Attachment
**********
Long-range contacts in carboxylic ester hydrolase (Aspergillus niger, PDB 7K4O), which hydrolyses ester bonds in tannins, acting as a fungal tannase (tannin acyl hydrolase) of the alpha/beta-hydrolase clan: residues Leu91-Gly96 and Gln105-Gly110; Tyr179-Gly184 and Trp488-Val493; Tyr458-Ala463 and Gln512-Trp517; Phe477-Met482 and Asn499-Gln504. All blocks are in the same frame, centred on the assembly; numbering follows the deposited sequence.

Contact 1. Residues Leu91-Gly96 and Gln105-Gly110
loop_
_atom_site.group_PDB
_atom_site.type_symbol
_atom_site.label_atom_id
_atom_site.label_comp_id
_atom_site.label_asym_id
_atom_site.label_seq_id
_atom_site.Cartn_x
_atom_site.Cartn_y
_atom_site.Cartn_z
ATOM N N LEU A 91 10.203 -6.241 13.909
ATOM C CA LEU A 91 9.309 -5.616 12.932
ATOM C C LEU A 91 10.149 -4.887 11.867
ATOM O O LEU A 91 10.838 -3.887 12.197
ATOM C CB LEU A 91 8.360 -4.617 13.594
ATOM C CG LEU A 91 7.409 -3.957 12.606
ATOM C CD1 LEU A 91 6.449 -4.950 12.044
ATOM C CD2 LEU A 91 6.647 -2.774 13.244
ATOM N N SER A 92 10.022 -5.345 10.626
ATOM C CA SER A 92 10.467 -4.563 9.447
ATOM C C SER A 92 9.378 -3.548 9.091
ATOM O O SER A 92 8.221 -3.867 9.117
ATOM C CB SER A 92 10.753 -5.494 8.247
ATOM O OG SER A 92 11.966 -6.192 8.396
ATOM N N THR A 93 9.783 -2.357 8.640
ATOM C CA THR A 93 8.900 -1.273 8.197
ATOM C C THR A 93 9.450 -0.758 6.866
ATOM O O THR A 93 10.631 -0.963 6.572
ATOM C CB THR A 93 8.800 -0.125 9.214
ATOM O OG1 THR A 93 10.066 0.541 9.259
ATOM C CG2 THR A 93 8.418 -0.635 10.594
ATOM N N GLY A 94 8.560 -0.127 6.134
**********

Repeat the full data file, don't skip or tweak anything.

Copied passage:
Long-range contacts in carboxylic ester hydrolase (Aspergillus niger, PDB 7K4O), which hydrolyses ester bonds in tannins, acting as a fungal tannase (tannin acyl hydrolase) of the alpha/beta-hydrolase clan: residues Leu91-Gly96 and Gln105-Gly110; Tyr179-Gly184 and Trp488-Val493; Tyr458-Ala463 and Gln512-Trp517; Phe477-Met482 and Asn499-Gln504. All blocks are in the same frame, centred on the assembly; numbering follows the deposited sequence.

Contact 1. Residues Leu91-Gly96 and Gln105-Gly110
loop_
_atom_site.group_PDB
_atom_site.type_symbol
_atom_site.label_atom_id
_atom_site.label_comp_id
_atom_site.label_asym_id
_atom_site.label_seq_id
_atom_site.Cartn_x
_atom_site.Cartn_y
_atom_site.Cartn_z
ATOM N N LEU A 91 10.203 -6.241 13.909
ATOM C CA LEU A 91 9.309 -5.616 12.932
ATOM C C LEU A 91 10.149 -4.887 11.867
ATOM O O LEU A 91 10.838 -3.887 12.197
ATOM C CB LEU A 91 8.360 -4.617 13.594
ATOM C CG LEU A 91 7.409 -3.957 12.606
ATOM C CD1 LEU A 91 6.449 -4.950 12.044
ATOM C CD2 LEU A 91 6.647 -2.774 13.244
ATOM N N SER A 92 10.022 -5.345 10.626
ATOM C CA SER A 92 10.467 -4.563 9.447
ATOM C C SER A 92 9.378 -3.548 9.091
ATOM O O SER A 92 8.221 -3.867 9.117
ATOM C CB SER A 92 10.753 -5.494 8.247
ATOM O OG SER A 92 11.966 -6.192 8.396
ATOM N N THR A 93 9.783 -2.357 8.640
ATOM C CA THR A 93 8.900 -1.273 8.197
ATOM C C THR A 93 9.450 -0.758 6.866
ATOM O O THR A 93 10.631 -0.963 6.572
ATOM C CB THR A 93 8.800 -0.125 9.214
ATOM O OG1 THR A 93 10.066 0.541 9.259
ATOM C CG2 THR A 93 8.418 -0.635 10.594
ATOM N N GLY A 94 8.560 -0.127 6.134